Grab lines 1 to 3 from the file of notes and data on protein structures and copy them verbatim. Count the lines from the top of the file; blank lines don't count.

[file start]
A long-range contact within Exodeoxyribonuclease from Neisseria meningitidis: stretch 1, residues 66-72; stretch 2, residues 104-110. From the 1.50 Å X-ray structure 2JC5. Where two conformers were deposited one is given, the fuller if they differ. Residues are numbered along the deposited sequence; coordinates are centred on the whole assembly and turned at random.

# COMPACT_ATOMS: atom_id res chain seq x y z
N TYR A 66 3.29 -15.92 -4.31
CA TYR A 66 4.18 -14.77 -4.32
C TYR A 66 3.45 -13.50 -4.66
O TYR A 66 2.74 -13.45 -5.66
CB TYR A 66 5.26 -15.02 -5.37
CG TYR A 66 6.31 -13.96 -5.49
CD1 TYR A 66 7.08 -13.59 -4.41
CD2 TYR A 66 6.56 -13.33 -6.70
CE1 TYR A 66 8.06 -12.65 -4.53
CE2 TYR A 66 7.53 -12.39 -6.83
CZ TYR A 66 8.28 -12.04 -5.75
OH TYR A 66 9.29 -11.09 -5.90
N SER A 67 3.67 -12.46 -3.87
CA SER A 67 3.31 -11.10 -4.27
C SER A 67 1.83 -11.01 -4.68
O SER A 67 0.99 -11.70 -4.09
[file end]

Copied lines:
A long-range contact within Exodeoxyribonuclease from Neisseria meningitidis: stretch 1, residues 66-72; stretch 2, residues 104-110. From the 1.50 Å X-ray structure 2JC5. Where two conformers were deposited one is given, the fuller if they differ. Residues are numbered along the deposited sequence; coordinates are centred on the whole assembly and turned at random.

# COMPACT_ATOMS: atom_id res chain seq x y z
N TYR A 66 3.29 -15.92 -4.31